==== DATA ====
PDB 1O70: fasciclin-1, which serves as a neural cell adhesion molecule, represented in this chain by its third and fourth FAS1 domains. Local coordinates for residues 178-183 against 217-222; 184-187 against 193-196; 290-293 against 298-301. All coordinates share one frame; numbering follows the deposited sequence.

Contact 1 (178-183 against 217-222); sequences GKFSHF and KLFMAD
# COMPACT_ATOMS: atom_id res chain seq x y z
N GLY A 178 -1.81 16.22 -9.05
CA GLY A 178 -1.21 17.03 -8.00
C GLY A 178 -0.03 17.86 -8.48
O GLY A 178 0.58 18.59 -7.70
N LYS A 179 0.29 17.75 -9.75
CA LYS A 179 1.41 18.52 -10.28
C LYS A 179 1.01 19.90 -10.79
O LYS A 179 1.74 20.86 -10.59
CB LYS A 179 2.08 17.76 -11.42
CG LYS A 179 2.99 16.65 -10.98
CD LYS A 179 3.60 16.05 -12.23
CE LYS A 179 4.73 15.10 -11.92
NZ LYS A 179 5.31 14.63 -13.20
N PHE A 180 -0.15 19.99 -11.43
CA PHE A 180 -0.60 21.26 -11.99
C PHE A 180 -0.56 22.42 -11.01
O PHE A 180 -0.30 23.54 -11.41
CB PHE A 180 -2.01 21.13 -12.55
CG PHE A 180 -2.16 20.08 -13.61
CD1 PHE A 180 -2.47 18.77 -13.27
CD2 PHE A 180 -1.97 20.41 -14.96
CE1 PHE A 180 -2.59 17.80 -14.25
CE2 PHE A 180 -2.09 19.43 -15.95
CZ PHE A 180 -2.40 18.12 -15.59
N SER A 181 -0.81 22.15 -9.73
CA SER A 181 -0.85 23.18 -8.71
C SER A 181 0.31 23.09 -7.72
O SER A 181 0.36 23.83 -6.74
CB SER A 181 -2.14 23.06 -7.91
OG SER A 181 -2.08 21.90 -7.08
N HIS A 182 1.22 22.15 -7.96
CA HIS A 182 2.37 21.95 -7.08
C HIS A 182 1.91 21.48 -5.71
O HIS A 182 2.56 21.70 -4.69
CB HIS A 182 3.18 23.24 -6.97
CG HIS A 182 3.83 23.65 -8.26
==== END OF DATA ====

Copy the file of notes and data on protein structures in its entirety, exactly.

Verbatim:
PDB 1O70: fasciclin-1, which serves as a neural cell adhesion molecule, represented in this chain by its third and fourth FAS1 domains. Local coordinates for residues 178-183 against 217-222; 184-187 against 193-196; 290-293 against 298-301. All coordinates share one frame; numbering follows the deposited sequence.

Contact 1 (178-183 against 217-222); sequences GKFSHF and KLFMAD
# COMPACT_ATOMS: atom_id res chain seq x y z
N GLY A 178 -1.81 16.22 -9.05
CA GLY A 178 -1.21 17.03 -8.00
C GLY A 178 -0.03 17.86 -8.48
O GLY A 178 0.58 18.59 -7.70
N LYS A 179 0.29 17.75 -9.75
CA LYS A 179 1.41 18.52 -10.28
C LYS A 179 1.01 19.90 -10.79
O LYS A 179 1.74 20.86 -10.59
CB LYS A 179 2.08 17.76 -11.42
CG LYS A 179 2.99 16.65 -10.98
CD LYS A 179 3.60 16.05 -12.23
CE LYS A 179 4.73 15.10 -11.92
NZ LYS A 179 5.31 14.63 -13.20
N PHE A 180 -0.15 19.99 -11.43
CA PHE A 180 -0.60 21.26 -11.99
C PHE A 180 -0.56 22.42 -11.01
O PHE A 180 -0.30 23.54 -11.41
CB PHE A 180 -2.01 21.13 -12.55
CG PHE A 180 -2.16 20.08 -13.61
CD1 PHE A 180 -2.47 18.77 -13.27
CD2 PHE A 180 -1.97 20.41 -14.96
CE1 PHE A 180 -2.59 17.80 -14.25
CE2 PHE A 180 -2.09 19.43 -15.95
CZ PHE A 180 -2.40 18.12 -15.59
N SER A 181 -0.81 22.15 -9.73
CA SER A 181 -0.85 23.18 -8.71
C SER A 181 0.31 23.09 -7.72
O SER A 181 0.36 23.83 -6.74
CB SER A 181 -2.14 23.06 -7.91
OG SER A 181 -2.08 21.90 -7.08
N HIS A 182 1.22 22.15 -7.96
CA HIS A 182 2.37 21.95 -7.08
C HIS A 182 1.91 21.48 -5.71
O HIS A 182 2.56 21.70 -4.69
CB HIS A 182 3.18 23.24 -6.97
CG HIS A 182 3.83 23.65 -8.26